Tuesday, December 15, 2015

The Dream of the Children

My first trip to Walt Disney World was in 1991, when I was just three years old. At that time, EPCOT Center was still virtually the same as it was in the mid and late 80's, so it still retained a lot of the original idea that it had been born from: Using the wonders of modern technology and mutual understanding to create a better and brighter tomorrow. When you're exposed to such a profound concept at such a young age, it continues to resonate in your imagination for years afterwards. Though EPCOT Center as a whole was completely enchanting and mesmerizing at the time, Horizons was the one pavilion that really stood out in my mind.

While gathering information for the archive, I became acquainted with Brian Scala, a fellow Horizons fan with a passion for preserving its history.

Here's what Brian had to say about his childhood memories of Horizons:

"I was eight years old when I first visited WDW/EPCOT Center. I was a bit of a computer geek back then, so EPCOT was my own little Fantasyland, so to speak. I don't remember much about my first time on Horizons. I know I was blown away at the overall presentation of Horizons. Plus, I had never been on a ride to that point where you could choose your own ending. In later years, I became deeply moved by the Omnimax loop. In the part where they show us a computerized view of earth, it really felt as it you were soaring along with them.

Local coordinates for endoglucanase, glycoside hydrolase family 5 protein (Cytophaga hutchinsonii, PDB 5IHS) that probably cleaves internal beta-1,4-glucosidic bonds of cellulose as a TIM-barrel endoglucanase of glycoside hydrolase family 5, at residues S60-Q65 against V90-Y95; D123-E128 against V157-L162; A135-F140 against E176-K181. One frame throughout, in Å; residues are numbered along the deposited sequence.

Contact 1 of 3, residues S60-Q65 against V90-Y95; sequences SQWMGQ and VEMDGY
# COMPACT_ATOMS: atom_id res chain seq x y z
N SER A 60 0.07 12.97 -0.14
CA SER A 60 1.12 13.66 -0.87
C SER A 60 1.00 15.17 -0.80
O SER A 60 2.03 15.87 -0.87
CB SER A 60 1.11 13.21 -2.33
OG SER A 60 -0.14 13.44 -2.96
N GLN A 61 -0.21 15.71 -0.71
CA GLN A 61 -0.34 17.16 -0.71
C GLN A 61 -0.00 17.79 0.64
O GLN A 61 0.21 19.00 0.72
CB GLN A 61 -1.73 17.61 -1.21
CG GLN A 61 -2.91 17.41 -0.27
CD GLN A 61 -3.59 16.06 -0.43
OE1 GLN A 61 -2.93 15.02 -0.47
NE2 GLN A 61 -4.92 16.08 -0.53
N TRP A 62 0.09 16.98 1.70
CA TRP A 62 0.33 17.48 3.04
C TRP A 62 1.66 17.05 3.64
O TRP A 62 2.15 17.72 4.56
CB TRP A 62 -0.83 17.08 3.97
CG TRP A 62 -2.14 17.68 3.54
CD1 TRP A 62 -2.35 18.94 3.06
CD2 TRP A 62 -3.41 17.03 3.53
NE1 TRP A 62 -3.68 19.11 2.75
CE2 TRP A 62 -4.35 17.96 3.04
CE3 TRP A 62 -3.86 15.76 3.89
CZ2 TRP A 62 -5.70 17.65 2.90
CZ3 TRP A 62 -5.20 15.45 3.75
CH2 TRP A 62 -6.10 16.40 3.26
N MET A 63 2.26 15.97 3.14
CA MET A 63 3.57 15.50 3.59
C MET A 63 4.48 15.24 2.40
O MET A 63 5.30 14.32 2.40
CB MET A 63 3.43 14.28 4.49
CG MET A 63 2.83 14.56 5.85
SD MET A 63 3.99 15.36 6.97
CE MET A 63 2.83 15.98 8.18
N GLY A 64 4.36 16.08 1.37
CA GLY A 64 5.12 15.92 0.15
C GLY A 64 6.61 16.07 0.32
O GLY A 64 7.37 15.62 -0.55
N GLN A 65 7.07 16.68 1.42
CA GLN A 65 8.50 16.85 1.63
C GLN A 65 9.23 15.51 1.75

My father, my stepmother and I would ride in the same car and each pick one of the endings to see which one came up in the event of a three-way tie. It was random every time. We did this more than once... I loved the synergy where you would see Tom Fitzgerald as the boyfriend talking with Corine Cook in animatronic form and then in the next scene, it was her talking to Tom Fitzgerald's animatronic self. I miss the attraction terribly and endorse any and all attempts to preserve its history. Thank you!"

When he found out I was starting the archive, my good friend Sam Vigorito sent me this picture of his daughter Alexandra standing in front of Horizons, in which she appears to be about the same age that I was when I first experienced it:

 After reading Brian's account of his memories of Horizons and receiving Sam's picture of Alexandra,  I began to think about just how many children were influenced and inspired by Horizons, during its brief but potent existence.

Do you have a favorite childhood memory of Horizons? What kind of an impact did it have on your life? 

If you'd like to share your story, you can leave it in the comments below, on the Looking Back At Tomorrow Facebook page, or email your story to: LookingBackAtTomorrowArchive@gmail.com.

I'd love to hear from you!



  1. i find it amazing how much of a legacy horizons has. i didn't get to experience horizons, yet it inspired me and quite literally changed my life. Its such a great attraction, i love it :)

    1. That's so wonderful to hear, Luke. I'm so happy you found the archive. Thanks so much for sharing that!